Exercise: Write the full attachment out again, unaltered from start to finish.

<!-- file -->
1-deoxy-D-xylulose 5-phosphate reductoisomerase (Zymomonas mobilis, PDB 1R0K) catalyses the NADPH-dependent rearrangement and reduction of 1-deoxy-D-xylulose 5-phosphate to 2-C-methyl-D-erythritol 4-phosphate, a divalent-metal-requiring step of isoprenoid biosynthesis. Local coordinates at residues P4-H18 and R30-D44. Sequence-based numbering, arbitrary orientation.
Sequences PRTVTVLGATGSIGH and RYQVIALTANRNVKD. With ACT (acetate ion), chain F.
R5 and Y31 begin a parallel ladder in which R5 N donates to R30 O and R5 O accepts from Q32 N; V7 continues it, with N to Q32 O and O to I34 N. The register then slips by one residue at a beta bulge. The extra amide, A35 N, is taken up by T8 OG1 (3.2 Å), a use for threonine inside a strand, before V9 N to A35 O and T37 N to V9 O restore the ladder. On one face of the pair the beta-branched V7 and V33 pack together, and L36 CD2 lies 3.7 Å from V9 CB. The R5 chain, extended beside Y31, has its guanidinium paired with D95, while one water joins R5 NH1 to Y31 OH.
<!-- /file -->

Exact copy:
1-deoxy-D-xylulose 5-phosphate reductoisomerase (Zymomonas mobilis, PDB 1R0K) catalyses the NADPH-dependent rearrangement and reduction of 1-deoxy-D-xylulose 5-phosphate to 2-C-methyl-D-erythritol 4-phosphate, a divalent-metal-requiring step of isoprenoid biosynthesis. Local coordinates at residues P4-H18 and R30-D44. Sequence-based numbering, arbitrary orientation.
Sequences PRTVTVLGATGSIGH and RYQVIALTANRNVKD. With ACT (acetate ion), chain F.
R5 and Y31 begin a parallel ladder in which R5 N donates to R30 O and R5 O accepts from Q32 N; V7 continues it, with N to Q32 O and O to I34 N. The register then slips by one residue at a beta bulge. The extra amide, A35 N, is taken up by T8 OG1 (3.2 Å), a use for threonine inside a strand, before V9 N to A35 O and T37 N to V9 O restore the ladder. On one face of the pair the beta-branched V7 and V33 pack together, and L36 CD2 lies 3.7 Å from V9 CB. The R5 chain, extended beside Y31, has its guanidinium paired with D95, while one water joins R5 NH1 to Y31 OH.